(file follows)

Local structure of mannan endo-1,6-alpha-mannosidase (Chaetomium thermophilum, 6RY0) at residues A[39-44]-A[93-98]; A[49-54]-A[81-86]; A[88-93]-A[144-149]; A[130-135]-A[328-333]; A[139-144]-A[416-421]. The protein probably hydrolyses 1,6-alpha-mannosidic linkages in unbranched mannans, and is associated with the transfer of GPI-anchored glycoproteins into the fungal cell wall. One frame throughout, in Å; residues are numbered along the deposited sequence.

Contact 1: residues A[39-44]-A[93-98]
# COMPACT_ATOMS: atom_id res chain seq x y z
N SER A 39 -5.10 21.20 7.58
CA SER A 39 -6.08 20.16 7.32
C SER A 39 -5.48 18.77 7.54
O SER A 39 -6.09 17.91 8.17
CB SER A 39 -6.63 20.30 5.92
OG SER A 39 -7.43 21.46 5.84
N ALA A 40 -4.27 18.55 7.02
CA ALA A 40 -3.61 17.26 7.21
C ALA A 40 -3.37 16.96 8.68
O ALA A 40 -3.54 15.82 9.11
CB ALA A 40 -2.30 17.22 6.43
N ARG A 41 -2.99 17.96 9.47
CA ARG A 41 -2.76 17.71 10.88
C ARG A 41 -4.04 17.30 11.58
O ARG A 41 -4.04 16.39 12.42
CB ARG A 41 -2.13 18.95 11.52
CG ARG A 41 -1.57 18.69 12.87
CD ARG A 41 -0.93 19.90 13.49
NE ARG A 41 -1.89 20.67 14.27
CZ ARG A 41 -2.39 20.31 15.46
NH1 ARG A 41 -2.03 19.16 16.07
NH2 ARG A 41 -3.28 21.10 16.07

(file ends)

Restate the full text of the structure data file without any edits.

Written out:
Local structure of mannan endo-1,6-alpha-mannosidase (Chaetomium thermophilum, 6RY0) at residues A[39-44]-A[93-98]; A[49-54]-A[81-86]; A[88-93]-A[144-149]; A[130-135]-A[328-333]; A[139-144]-A[416-421]. The protein probably hydrolyses 1,6-alpha-mannosidic linkages in unbranched mannans, and is associated with the transfer of GPI-anchored glycoproteins into the fungal cell wall. One frame throughout, in Å; residues are numbered along the deposited sequence.

Contact 1: residues A[39-44]-A[93-98]
# COMPACT_ATOMS: atom_id res chain seq x y z
N SER A 39 -5.10 21.20 7.58
CA SER A 39 -6.08 20.16 7.32
C SER A 39 -5.48 18.77 7.54
O SER A 39 -6.09 17.91 8.17
CB SER A 39 -6.63 20.30 5.92
OG SER A 39 -7.43 21.46 5.84
N ALA A 40 -4.27 18.55 7.02
CA ALA A 40 -3.61 17.26 7.21
C ALA A 40 -3.37 16.96 8.68
O ALA A 40 -3.54 15.82 9.11
CB ALA A 40 -2.30 17.22 6.43
N ARG A 41 -2.99 17.96 9.47
CA ARG A 41 -2.76 17.71 10.88
C ARG A 41 -4.04 17.30 11.58
O ARG A 41 -4.04 16.39 12.42
CB ARG A 41 -2.13 18.95 11.52
CG ARG A 41 -1.57 18.69 12.87
CD ARG A 41 -0.93 19.90 13.49
NE ARG A 41 -1.89 20.67 14.27
CZ ARG A 41 -2.39 20.31 15.46
NH1 ARG A 41 -2.03 19.16 16.07
NH2 ARG A 41 -3.28 21.10 16.07